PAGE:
The first thing to know about the IM match is that it is by far the largest applicant pool of all the residencies. This is important for two main reasons: First, if you are a solid candidate, you will get into a good program. The top ten competitive programs can afford to be extremely picky; most other good academic programs just want to fill their match list with average US medical school graduates. Secondly, if you want to match in a particular, competitive program, you need to put in some work to make yourself stand out. Most programs get so overwhelmed with applications that you need to provide yourself with some insurance that your application will not get overlooked. Decent board scores, good grades, and some flattering letters of recommendation are simply not enough to guarantee yourself a spot in the highly competitive program.
1. Getting the interview
Most IM programs first screen their applicants by a variety of criteria. This task is usually performed by program administrators and staff, alike. Programs will commonly have board score cut-offs as well as standards for clerkship grades, AOA honors, etc. If you did poorly in your IM clerkship, then you definitely want to complete (and perform better in) your medicine sub-internship prior to sending out your applications. Once past the screening process, your file will be reviewed by a committee who decides whether or not to offer you an interview. This is the point where research, extra-curricular activities, and letters of recommendation come into play.
2. Becoming a good candidate during medical school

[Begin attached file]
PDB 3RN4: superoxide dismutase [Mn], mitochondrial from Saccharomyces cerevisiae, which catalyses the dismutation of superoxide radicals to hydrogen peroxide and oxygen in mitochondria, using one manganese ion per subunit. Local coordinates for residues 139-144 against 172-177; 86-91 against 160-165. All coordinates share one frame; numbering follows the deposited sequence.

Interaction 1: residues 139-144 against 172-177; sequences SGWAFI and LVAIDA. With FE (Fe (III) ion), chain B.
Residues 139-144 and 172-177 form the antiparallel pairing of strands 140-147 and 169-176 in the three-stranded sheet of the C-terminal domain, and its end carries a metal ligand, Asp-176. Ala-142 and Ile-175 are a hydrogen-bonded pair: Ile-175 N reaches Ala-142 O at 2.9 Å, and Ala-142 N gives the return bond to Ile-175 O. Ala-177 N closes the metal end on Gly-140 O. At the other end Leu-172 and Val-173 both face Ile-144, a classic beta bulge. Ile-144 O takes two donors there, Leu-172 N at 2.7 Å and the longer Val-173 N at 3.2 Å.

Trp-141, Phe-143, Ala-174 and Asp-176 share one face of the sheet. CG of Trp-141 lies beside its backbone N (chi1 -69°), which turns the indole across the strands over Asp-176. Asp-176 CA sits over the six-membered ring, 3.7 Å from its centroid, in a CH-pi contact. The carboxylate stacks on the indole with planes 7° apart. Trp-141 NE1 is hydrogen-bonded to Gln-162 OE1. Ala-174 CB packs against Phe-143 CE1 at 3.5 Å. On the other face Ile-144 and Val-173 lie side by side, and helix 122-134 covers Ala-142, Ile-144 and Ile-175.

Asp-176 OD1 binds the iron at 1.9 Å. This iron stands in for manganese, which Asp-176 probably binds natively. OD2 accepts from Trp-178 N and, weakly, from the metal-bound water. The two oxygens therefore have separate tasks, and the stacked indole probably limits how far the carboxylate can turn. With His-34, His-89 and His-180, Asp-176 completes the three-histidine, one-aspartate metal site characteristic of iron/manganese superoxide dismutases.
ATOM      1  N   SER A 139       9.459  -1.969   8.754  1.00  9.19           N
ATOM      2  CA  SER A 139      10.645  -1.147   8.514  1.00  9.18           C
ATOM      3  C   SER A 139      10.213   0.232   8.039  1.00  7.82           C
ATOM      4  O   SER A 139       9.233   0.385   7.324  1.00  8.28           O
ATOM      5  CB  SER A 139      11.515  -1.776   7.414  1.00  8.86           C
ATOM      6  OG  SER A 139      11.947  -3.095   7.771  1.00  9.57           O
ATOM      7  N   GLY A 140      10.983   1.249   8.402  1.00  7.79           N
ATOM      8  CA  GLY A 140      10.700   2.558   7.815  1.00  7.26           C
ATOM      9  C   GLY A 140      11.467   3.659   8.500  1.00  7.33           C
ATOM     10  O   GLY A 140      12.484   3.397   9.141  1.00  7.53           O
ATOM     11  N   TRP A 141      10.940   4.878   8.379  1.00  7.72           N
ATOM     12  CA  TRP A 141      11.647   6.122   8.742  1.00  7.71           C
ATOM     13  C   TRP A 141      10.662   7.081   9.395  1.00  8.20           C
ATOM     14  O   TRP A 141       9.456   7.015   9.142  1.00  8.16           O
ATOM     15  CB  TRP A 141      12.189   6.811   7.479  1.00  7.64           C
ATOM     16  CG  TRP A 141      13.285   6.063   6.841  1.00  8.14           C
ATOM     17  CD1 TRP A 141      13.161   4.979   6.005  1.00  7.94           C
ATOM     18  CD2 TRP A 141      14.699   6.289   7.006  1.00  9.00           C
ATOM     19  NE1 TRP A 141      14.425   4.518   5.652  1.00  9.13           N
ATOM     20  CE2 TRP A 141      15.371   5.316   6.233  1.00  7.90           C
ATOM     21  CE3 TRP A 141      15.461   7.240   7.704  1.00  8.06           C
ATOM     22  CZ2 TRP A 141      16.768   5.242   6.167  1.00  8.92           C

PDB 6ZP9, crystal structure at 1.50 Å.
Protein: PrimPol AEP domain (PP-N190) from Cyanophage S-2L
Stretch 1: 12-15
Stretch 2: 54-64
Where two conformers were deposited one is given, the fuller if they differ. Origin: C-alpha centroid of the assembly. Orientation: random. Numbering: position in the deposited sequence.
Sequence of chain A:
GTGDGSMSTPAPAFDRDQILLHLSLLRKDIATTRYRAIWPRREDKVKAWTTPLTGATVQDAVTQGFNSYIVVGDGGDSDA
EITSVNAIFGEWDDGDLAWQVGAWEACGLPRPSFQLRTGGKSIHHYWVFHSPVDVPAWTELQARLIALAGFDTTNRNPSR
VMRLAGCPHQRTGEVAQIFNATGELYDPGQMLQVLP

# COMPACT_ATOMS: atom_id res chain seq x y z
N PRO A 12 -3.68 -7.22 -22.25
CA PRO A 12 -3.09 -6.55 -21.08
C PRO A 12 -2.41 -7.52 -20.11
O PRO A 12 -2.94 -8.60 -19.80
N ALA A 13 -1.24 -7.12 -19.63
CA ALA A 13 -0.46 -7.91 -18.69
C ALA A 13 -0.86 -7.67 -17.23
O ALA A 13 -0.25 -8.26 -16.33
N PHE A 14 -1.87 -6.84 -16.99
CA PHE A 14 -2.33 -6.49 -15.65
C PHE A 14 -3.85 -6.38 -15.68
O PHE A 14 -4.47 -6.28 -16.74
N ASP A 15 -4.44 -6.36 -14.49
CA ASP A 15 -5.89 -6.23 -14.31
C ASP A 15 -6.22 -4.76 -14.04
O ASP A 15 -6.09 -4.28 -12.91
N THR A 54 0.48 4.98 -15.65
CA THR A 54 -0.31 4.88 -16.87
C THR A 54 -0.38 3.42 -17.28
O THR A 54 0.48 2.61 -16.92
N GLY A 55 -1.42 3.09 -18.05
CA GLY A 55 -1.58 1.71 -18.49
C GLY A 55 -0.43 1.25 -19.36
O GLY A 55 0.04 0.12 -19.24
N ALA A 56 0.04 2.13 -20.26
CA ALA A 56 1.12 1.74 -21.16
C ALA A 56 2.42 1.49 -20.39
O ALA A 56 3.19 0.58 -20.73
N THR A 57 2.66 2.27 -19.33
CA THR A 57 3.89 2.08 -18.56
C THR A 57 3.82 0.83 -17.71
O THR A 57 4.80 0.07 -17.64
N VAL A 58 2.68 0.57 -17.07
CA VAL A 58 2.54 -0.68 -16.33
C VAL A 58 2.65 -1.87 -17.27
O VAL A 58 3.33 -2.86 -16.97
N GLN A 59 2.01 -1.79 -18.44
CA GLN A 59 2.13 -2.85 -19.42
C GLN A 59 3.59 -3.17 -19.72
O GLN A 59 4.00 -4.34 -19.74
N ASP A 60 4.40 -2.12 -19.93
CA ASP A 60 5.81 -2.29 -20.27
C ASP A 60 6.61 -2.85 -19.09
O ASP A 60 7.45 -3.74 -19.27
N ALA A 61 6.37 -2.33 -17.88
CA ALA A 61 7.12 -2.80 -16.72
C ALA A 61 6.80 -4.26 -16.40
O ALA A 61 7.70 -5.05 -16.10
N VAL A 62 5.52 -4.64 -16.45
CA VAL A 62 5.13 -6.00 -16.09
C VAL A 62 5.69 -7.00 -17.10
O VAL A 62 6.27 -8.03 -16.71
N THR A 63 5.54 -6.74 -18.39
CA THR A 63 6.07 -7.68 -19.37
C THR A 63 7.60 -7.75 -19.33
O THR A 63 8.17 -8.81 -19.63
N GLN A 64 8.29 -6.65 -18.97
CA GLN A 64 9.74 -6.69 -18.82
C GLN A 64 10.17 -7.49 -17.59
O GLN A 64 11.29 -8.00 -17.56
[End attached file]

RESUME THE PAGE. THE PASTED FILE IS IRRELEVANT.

Clerkship grades and board scores are obviously important factors. Depending on the types of programs you are applying to, research is important as well. Most academic institutions seek to train residents to become academicians like themselves. Accordingly, they want to see some degree of dedication to academic medicine during your undergraduate or medical school career. Choosing a good mentor to work with in medical school is vitally important. After deciding what area you are interested in, find out who the big names are; most US medical school have at least a few. Pay attention to their academic pedigree and prior jobs so that they can put in a good word for you down the line. Aside from research, other extra-curricular activities such as community service, tutoring, sports, etc. will help you develop a more well-rounded application. They also give your interviewer something other than medicine to talk with you about.
3. Away rotations
Away rotations are not necessary for internal medicine. But, if you have your heart set on one or two specific programs, then doing away rotations at these institutions is a great idea. Remember, your goal is to stand out from the hundreds of other well-qualified applicants. Be as smart as you can. The best book to prepare for away rotations (and look smart on rounds) is the MKSAP question book. You should also have the Pocket Medicine book in your coat at all times. For EKGs, the __ is ideal, and __ is perfect for chest X-ray interpretation, the next most commonly ordered study.
Do away rotations early in your fourth year, either before applications have been sent out or during the application review and/or interview process. As you get into late January and early February, programs are beginning to make their rank lists, and if you haven’t been offered an interview yet, then you may be wasting your time. Ideally, pick an elective in a subject that you have some prior knowledge of, or do a sub-internship if you have done enough general medicine wards to feel competent. Be aware that you will be at a new hospital with completely different charting and computer systems. By the time you are a fourth year medical student, residents are looking to you as someone who can lessen the work burden. If you choose an extremely busy service and it takes you two weeks to get comfortable with the system, then you are not providing much help to your team.
4. Letters of recommendation